MechAssault was a fun, but pretty simple game. Using a variety of Mechs you mowed down wave after wave of enemies. This was entertaining in small bursts, but became a little repetitive. The game was also one of the first titles to use Xbox Live, giving it far more longevity than the single player campaign would suggest. While MechAssault 2 adds some new elements into the mix, it is really more of the same.
Let's get something out of the way. There is a story in MechAssault 2, but it is told in a poor way, with poor cutscenes and some poor voice acting. So, we've established that it's poor, but does it really matter? You play Mechwarrior, a guy who can drive any Mech, looks hard and is generally a badass. He wouldn't care about a story, and you won't either. This game is all about action and the pauses just get in the way.
For those that haven't played the first game, MechAssault 2 plays like a standard third person shooter and features none of the modification and upgrades that more tactical Mech games offer. Anyone wanting an in depth Mech game should look elsewhere (The armored core series might be a good start) as there is nothing but pure action to be found here. Unlike Mech games that have a Simulator approach to gameplay, this can be played by anyone. Whether this simplicity is a good thing will be up to you.
The big new addition to this sequel is the ability to wander around outside of your Mech and jack other Mechs. While it sounds good in practice, wandering around on foot leaves you open to instant death, should you be targeted by a Mech, and with only remote charges at your disposal you have little in the way of protection. More risky players will find some fun in sneaking around planting charges, attempting to place them in the patrol paths of Mechs, but other than forced sections, you're better of staying in your Mech.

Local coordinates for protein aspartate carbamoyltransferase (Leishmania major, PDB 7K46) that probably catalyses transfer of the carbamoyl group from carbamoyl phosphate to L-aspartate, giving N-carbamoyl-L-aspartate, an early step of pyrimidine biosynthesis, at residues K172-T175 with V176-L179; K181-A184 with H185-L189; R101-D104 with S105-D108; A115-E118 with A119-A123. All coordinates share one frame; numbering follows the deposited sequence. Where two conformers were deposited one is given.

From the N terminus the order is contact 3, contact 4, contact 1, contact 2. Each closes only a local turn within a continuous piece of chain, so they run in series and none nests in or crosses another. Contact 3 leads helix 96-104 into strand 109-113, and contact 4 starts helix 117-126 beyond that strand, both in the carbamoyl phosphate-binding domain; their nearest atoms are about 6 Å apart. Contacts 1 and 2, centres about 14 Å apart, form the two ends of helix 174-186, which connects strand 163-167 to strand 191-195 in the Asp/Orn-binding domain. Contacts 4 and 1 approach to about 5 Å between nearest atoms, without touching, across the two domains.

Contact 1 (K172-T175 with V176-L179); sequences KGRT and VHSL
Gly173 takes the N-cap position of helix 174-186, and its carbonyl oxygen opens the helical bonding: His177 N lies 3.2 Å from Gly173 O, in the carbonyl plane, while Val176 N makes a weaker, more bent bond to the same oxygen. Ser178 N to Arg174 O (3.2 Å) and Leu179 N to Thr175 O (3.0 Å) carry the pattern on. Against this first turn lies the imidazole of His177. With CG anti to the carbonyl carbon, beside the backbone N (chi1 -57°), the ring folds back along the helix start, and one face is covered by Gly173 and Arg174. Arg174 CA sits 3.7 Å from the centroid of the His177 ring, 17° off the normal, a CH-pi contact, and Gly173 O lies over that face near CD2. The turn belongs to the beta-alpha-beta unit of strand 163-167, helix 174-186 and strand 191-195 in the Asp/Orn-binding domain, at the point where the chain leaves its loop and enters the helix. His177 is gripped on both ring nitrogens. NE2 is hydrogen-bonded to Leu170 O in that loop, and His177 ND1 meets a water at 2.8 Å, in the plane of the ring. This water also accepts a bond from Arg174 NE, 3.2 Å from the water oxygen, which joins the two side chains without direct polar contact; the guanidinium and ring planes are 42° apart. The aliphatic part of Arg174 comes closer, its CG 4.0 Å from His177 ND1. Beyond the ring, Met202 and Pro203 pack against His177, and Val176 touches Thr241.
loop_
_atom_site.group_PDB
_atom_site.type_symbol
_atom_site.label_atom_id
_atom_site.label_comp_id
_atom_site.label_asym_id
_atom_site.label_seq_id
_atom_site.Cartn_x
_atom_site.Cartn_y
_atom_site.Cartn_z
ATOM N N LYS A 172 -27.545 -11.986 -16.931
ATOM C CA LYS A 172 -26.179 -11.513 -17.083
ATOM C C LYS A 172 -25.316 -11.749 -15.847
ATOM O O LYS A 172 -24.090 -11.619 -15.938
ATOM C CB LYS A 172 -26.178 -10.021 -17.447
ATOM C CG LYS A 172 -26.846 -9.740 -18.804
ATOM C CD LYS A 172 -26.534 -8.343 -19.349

Some attempt has been made to add variety to the missions, with numerous boss fights, escort missions and more, but it is never enough to break out of the mould. The real problem with the game is its plodding speed. Mechs may be huge powerful killing machines, but they don't move very fast. Battles end up being about who is quickest at pummelling the other Mech with their weaponry, rather than being anything to do with outsmarting the enemy. The only time the game has any real speed, normally associated with an action game, is when you are in your BattleArmor. This suit is basically an extension of your character, giving you a jet boost and some armour. You can zip around the maps with the kind of speed you wish the Mechs had, making your return to a Mech rather unwanted.
Other new additions to the game seem tacked on, with no real use for them. In your BattleArmor you can clamp onto walls (only set walls) and also jack into enemy Mechs. In the entire game I can't remember using the wall clamp on more than two occasions, and while Mech Jacking is good in theory, I found I only did this when it was absolutely necessary. Jacking is performed by clamping onto your targeted Mech and entering a number of button presses that correspond to onscreen instructions. If you fail to press the correct buttons your jack fails and you are thrown off.